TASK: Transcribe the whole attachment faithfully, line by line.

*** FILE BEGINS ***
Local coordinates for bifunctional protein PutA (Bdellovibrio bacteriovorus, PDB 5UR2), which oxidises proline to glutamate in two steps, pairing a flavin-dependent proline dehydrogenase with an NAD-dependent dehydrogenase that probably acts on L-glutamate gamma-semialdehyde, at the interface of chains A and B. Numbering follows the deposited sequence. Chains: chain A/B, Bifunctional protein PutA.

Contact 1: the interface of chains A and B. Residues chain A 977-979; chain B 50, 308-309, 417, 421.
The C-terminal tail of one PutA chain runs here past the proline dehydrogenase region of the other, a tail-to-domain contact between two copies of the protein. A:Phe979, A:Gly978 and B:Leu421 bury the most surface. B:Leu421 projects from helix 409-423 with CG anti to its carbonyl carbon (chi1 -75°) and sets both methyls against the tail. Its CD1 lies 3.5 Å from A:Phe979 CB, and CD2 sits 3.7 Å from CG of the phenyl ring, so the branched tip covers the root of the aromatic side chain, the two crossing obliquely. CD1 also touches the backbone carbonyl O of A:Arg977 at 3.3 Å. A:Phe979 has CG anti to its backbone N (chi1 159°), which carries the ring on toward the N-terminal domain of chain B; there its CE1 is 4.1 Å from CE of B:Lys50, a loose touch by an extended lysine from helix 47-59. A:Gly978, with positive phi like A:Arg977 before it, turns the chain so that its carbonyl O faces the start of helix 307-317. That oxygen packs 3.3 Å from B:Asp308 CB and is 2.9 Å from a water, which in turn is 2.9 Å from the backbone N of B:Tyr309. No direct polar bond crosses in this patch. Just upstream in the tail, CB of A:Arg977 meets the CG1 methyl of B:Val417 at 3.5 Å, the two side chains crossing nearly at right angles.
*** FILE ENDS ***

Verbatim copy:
Local coordinates for bifunctional protein PutA (Bdellovibrio bacteriovorus, PDB 5UR2), which oxidises proline to glutamate in two steps, pairing a flavin-dependent proline dehydrogenase with an NAD-dependent dehydrogenase that probably acts on L-glutamate gamma-semialdehyde, at the interface of chains A and B. Numbering follows the deposited sequence. Chains: chain A/B, Bifunctional protein PutA.

Contact 1: the interface of chains A and B. Residues chain A 977-979; chain B 50, 308-309, 417, 421.
The C-terminal tail of one PutA chain runs here past the proline dehydrogenase region of the other, a tail-to-domain contact between two copies of the protein. A:Phe979, A:Gly978 and B:Leu421 bury the most surface. B:Leu421 projects from helix 409-423 with CG anti to its carbonyl carbon (chi1 -75°) and sets both methyls against the tail. Its CD1 lies 3.5 Å from A:Phe979 CB, and CD2 sits 3.7 Å from CG of the phenyl ring, so the branched tip covers the root of the aromatic side chain, the two crossing obliquely. CD1 also touches the backbone carbonyl O of A:Arg977 at 3.3 Å. A:Phe979 has CG anti to its backbone N (chi1 159°), which carries the ring on toward the N-terminal domain of chain B; there its CE1 is 4.1 Å from CE of B:Lys50, a loose touch by an extended lysine from helix 47-59. A:Gly978, with positive phi like A:Arg977 before it, turns the chain so that its carbonyl O faces the start of helix 307-317. That oxygen packs 3.3 Å from B:Asp308 CB and is 2.9 Å from a water, which in turn is 2.9 Å from the backbone N of B:Tyr309. No direct polar bond crosses in this patch. Just upstream in the tail, CB of A:Arg977 meets the CG1 methyl of B:Val417 at 3.5 Å, the two side chains crossing nearly at right angles.